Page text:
You may feel uneasy going into a job interview when you have a misdemeanor on your record. However, knowing how to address your past can help you make a positive first impression.
Despite your past mistakes, you still possess valuable skills and strengths that can make a considerable difference in the workplace.
Practice builds confidence
One of the best ways to prepare for your job interview is to practice answering some common questions. According to the U.S. Equal Employment Opportunity Commission, while federal law does protect you against discrimination based on your criminal record, it does not prohibit employers from inquiring about your past. This means interviewers may ask you about your record. Practicing your answers may build confidence so you can remain poised and professional even under pressure.
Consider articulating an elevator version of your past. Practice addressing the circumstances of your misdemeanor without oversharing. Strategically incorporate ways to show how your experiences allowed you to learn valuable lessons. Then you can highlight your skills and remind the interviewers how your competencies could serve their organization.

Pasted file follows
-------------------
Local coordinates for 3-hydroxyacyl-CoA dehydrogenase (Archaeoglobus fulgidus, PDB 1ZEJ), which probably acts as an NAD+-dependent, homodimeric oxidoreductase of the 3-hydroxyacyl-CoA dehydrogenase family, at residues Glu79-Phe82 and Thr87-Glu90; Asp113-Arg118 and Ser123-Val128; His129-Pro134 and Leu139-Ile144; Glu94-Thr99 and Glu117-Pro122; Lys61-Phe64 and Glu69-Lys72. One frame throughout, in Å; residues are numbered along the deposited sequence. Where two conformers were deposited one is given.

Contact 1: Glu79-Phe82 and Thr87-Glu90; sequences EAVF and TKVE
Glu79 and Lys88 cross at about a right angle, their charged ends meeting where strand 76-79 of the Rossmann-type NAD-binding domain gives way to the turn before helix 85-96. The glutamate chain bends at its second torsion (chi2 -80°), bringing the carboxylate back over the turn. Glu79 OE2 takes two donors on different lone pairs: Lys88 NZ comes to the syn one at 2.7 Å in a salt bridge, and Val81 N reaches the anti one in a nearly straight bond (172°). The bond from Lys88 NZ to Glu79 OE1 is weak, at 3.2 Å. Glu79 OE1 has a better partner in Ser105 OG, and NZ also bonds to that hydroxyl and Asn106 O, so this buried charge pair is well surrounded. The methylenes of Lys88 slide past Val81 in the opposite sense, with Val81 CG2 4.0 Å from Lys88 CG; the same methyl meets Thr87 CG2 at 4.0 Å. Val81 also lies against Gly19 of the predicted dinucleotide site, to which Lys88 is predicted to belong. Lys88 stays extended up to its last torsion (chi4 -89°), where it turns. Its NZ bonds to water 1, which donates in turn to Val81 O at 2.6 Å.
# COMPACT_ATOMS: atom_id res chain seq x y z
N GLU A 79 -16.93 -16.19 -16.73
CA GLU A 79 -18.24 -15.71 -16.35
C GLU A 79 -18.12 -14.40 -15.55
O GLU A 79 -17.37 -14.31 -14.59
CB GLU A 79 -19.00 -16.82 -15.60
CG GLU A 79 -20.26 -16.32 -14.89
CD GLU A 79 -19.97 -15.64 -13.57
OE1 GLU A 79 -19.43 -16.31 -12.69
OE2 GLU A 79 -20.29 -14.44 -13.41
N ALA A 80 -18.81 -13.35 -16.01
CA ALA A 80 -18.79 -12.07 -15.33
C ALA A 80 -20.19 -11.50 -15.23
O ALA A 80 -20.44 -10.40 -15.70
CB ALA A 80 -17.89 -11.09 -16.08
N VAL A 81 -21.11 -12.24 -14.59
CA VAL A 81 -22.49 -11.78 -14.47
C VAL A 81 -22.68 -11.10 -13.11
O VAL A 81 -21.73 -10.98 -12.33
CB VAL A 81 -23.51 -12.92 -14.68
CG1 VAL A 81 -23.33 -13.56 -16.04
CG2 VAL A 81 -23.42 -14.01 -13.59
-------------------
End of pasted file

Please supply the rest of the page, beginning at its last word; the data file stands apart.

Enthusiasm builds rapport
Show enthusiasm for starting a new job. Express your excitement to develop your career and continue working toward your goals. Sharing your enthusiasm can help interviewers see that your past does not define your future. Demonstrating resilience and professionalism can help you build rapport with potential employers.
Getting a job is a wonderful way to put your past behind you and move on. Your ability to confidently address your past without allowing it to distract you from your purpose can help interviewers to see your potential.